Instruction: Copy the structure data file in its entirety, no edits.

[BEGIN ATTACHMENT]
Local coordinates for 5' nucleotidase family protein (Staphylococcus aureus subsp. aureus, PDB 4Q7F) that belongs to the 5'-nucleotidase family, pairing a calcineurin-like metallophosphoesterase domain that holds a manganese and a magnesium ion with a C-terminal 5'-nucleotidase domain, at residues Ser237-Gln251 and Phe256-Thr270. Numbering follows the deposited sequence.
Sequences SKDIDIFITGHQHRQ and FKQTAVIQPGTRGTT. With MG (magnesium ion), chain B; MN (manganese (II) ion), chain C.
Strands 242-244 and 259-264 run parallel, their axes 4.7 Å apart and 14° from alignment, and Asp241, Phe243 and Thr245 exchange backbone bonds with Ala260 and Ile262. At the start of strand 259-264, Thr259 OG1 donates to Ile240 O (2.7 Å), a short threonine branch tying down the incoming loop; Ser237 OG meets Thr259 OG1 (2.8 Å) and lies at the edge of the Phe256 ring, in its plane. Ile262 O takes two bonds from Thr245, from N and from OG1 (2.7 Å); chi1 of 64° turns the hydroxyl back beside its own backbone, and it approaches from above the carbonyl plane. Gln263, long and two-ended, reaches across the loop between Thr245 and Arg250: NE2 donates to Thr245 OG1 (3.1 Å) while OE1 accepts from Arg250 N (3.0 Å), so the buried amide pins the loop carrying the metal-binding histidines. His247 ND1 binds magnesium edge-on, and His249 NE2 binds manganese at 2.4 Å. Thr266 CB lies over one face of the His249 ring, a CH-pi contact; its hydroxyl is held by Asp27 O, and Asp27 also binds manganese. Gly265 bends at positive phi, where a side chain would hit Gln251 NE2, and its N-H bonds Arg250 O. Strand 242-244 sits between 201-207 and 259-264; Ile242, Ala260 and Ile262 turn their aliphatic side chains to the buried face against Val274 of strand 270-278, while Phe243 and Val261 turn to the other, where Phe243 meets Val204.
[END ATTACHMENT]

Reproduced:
Local coordinates for 5' nucleotidase family protein (Staphylococcus aureus subsp. aureus, PDB 4Q7F) that belongs to the 5'-nucleotidase family, pairing a calcineurin-like metallophosphoesterase domain that holds a manganese and a magnesium ion with a C-terminal 5'-nucleotidase domain, at residues Ser237-Gln251 and Phe256-Thr270. Numbering follows the deposited sequence.
Sequences SKDIDIFITGHQHRQ and FKQTAVIQPGTRGTT. With MG (magnesium ion), chain B; MN (manganese (II) ion), chain C.
Strands 242-244 and 259-264 run parallel, their axes 4.7 Å apart and 14° from alignment, and Asp241, Phe243 and Thr245 exchange backbone bonds with Ala260 and Ile262. At the start of strand 259-264, Thr259 OG1 donates to Ile240 O (2.7 Å), a short threonine branch tying down the incoming loop; Ser237 OG meets Thr259 OG1 (2.8 Å) and lies at the edge of the Phe256 ring, in its plane. Ile262 O takes two bonds from Thr245, from N and from OG1 (2.7 Å); chi1 of 64° turns the hydroxyl back beside its own backbone, and it approaches from above the carbonyl plane. Gln263, long and two-ended, reaches across the loop between Thr245 and Arg250: NE2 donates to Thr245 OG1 (3.1 Å) while OE1 accepts from Arg250 N (3.0 Å), so the buried amide pins the loop carrying the metal-binding histidines. His247 ND1 binds magnesium edge-on, and His249 NE2 binds manganese at 2.4 Å. Thr266 CB lies over one face of the His249 ring, a CH-pi contact; its hydroxyl is held by Asp27 O, and Asp27 also binds manganese. Gly265 bends at positive phi, where a side chain would hit Gln251 NE2, and its N-H bonds Arg250 O. Strand 242-244 sits between 201-207 and 259-264; Ile242, Ala260 and Ile262 turn their aliphatic side chains to the buried face against Val274 of strand 270-278, while Phe243 and Val261 turn to the other, where Phe243 meets Val204.